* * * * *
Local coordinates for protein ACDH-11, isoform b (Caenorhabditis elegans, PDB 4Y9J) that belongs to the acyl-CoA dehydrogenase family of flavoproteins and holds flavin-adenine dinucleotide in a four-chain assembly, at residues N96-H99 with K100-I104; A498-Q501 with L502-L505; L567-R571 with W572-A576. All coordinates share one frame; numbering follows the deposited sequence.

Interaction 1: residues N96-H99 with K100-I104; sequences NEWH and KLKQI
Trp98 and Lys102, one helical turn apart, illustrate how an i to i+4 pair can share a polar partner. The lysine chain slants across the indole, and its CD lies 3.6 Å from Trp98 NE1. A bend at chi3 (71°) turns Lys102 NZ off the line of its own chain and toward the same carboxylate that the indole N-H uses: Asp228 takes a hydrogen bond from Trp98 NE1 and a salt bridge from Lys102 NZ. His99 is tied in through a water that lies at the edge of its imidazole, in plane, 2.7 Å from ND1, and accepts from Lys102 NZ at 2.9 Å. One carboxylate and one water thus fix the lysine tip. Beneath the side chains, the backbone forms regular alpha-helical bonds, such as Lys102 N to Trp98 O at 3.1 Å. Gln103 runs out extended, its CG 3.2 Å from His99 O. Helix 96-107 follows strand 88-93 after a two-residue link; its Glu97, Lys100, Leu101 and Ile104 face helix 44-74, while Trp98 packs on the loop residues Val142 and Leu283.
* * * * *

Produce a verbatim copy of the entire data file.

Local coordinates for protein ACDH-11, isoform b (Caenorhabditis elegans, PDB 4Y9J) that belongs to the acyl-CoA dehydrogenase family of flavoproteins and holds flavin-adenine dinucleotide in a four-chain assembly, at residues N96-H99 with K100-I104; A498-Q501 with L502-L505; L567-R571 with W572-A576. All coordinates share one frame; numbering follows the deposited sequence.

Interaction 1: residues N96-H99 with K100-I104; sequences NEWH and KLKQI
Trp98 and Lys102, one helical turn apart, illustrate how an i to i+4 pair can share a polar partner. The lysine chain slants across the indole, and its CD lies 3.6 Å from Trp98 NE1. A bend at chi3 (71°) turns Lys102 NZ off the line of its own chain and toward the same carboxylate that the indole N-H uses: Asp228 takes a hydrogen bond from Trp98 NE1 and a salt bridge from Lys102 NZ. His99 is tied in through a water that lies at the edge of its imidazole, in plane, 2.7 Å from ND1, and accepts from Lys102 NZ at 2.9 Å. One carboxylate and one water thus fix the lysine tip. Beneath the side chains, the backbone forms regular alpha-helical bonds, such as Lys102 N to Trp98 O at 3.1 Å. Gln103 runs out extended, its CG 3.2 Å from His99 O. Helix 96-107 follows strand 88-93 after a two-residue link; its Glu97, Lys100, Leu101 and Ile104 face helix 44-74, while Trp98 packs on the loop residues Val142 and Leu283.